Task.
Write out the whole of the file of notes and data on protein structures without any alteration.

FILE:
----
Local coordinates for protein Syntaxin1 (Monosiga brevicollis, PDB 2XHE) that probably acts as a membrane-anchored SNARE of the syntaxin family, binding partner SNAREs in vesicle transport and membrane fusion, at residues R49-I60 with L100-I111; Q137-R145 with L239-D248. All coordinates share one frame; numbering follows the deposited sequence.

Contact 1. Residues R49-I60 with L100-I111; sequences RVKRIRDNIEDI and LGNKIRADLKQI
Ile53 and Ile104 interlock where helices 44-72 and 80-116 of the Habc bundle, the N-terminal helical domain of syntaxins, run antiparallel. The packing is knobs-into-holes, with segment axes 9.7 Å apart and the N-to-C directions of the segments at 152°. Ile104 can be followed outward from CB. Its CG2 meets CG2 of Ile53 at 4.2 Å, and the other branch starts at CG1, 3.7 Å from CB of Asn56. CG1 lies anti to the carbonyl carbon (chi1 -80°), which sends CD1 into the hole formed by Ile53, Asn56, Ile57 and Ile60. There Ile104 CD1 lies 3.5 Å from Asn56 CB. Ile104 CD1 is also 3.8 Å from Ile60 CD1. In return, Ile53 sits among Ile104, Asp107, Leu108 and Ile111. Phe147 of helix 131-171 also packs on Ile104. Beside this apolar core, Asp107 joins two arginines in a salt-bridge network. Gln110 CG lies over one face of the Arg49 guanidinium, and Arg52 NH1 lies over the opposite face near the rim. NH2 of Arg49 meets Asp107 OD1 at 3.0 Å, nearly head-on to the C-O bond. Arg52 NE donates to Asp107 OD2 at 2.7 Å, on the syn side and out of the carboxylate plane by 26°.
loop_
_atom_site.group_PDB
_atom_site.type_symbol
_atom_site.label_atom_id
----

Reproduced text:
Local coordinates for protein Syntaxin1 (Monosiga brevicollis, PDB 2XHE) that probably acts as a membrane-anchored SNARE of the syntaxin family, binding partner SNAREs in vesicle transport and membrane fusion, at residues R49-I60 with L100-I111; Q137-R145 with L239-D248. All coordinates share one frame; numbering follows the deposited sequence.

Contact 1. Residues R49-I60 with L100-I111; sequences RVKRIRDNIEDI and LGNKIRADLKQI
Ile53 and Ile104 interlock where helices 44-72 and 80-116 of the Habc bundle, the N-terminal helical domain of syntaxins, run antiparallel. The packing is knobs-into-holes, with segment axes 9.7 Å apart and the N-to-C directions of the segments at 152°. Ile104 can be followed outward from CB. Its CG2 meets CG2 of Ile53 at 4.2 Å, and the other branch starts at CG1, 3.7 Å from CB of Asn56. CG1 lies anti to the carbonyl carbon (chi1 -80°), which sends CD1 into the hole formed by Ile53, Asn56, Ile57 and Ile60. There Ile104 CD1 lies 3.5 Å from Asn56 CB. Ile104 CD1 is also 3.8 Å from Ile60 CD1. In return, Ile53 sits among Ile104, Asp107, Leu108 and Ile111. Phe147 of helix 131-171 also packs on Ile104. Beside this apolar core, Asp107 joins two arginines in a salt-bridge network. Gln110 CG lies over one face of the Arg49 guanidinium, and Arg52 NH1 lies over the opposite face near the rim. NH2 of Arg49 meets Asp107 OD1 at 3.0 Å, nearly head-on to the C-O bond. Arg52 NE donates to Asp107 OD2 at 2.7 Å, on the syn side and out of the carboxylate plane by 26°.
loop_
_atom_site.group_PDB
_atom_site.type_symbol
_atom_site.label_atom_id